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Good communication key to mental well-being

An opinion piece on mental health by Envision
Envision mental health
When we can’t get along, it usually means that there’s trouble with communication in the relationship.

Most disagreements can be boiled down to this description: “They were talking when they should have been listening.”

When we can’t get along, it usually means that there’s trouble with communication in the relationship.

Communication involves the successful sharing of ideas, feelings, information and understanding between two or more people. Most importantly, we are in a healthy exchange when we agree that the sharing is successful and an understanding is reached.

Communicating successfully can be broken down into three main parts: the words used, what is heard and what is seen. Surprisingly, the biggest part of communication doesn’t actually deal with the words being said, but rather how they are being said. This is referred to as non-verbal communication.

Non-verbal communication includes things like facial expressions, body language, gestures, eye contact and tone of voice. These areas make up the majority of our communication with other people and are key to getting our message across clearly.

Other ways to communicate effectively are speaking clearly and specifically; and keeping your message simple, being concise and using only as many words as necessary to convey the message. Arguably the most important part when talking with someone is to listen.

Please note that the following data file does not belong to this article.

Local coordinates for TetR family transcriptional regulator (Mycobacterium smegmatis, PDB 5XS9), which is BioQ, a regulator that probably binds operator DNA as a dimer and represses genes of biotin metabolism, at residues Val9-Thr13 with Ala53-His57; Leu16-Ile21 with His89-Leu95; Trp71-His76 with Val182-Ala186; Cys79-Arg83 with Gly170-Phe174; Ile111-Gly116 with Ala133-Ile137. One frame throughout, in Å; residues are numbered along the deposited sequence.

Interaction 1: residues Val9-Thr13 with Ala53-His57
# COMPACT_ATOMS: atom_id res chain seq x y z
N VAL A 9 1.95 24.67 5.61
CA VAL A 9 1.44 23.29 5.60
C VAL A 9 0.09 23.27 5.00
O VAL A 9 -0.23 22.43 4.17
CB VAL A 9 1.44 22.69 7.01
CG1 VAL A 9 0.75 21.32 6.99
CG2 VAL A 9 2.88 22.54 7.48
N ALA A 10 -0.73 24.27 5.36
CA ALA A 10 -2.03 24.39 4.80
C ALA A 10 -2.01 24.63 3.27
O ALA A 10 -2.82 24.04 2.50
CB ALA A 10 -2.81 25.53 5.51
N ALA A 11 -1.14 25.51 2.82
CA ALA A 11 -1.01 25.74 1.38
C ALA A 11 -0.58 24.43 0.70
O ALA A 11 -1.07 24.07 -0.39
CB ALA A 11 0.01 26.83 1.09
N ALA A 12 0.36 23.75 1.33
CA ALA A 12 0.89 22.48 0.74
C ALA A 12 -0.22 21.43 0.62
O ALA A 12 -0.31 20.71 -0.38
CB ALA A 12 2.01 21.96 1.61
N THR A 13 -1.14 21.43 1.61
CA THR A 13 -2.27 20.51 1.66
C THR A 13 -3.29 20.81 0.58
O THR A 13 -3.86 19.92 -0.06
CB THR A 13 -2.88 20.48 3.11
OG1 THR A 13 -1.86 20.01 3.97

When we actively listen, the chances for successful communication greatly improve. To actively listen to someone we need to pay attention, show interest, ask questions and repeat what was heard. These core strategies show the person that what they are saying deserves to be heard and encourages people to continue talking.

Ways to actively listen include:

  • Be present – Pay attention to what the other person is telling you.
  • Empathize – Try to put yourself in their shoes.
  • Clarify – Get additional information to better understand.
  • Paraphrase – Repeat what you heard to make sure you are correct.
  • Encourage – Let the person know you are interested and what to keep listening.
  • Validate – Acknowledge the person’s worth, effort and feelings.

These tools may seem unnatural in conversation at first, especially if you have never engaged in active listening practices before. However, they do get easier with practice and will create richer, longer lasting relationships.

If you need someone to talk to, contact Envision Counselling and Support Centre to find out more about our rapid access programs like Walk-In Counselling and Bridging the Distance. These programs accommodate both in-person and telephone needs. If you are experiencing a mental health emergency, please call 911.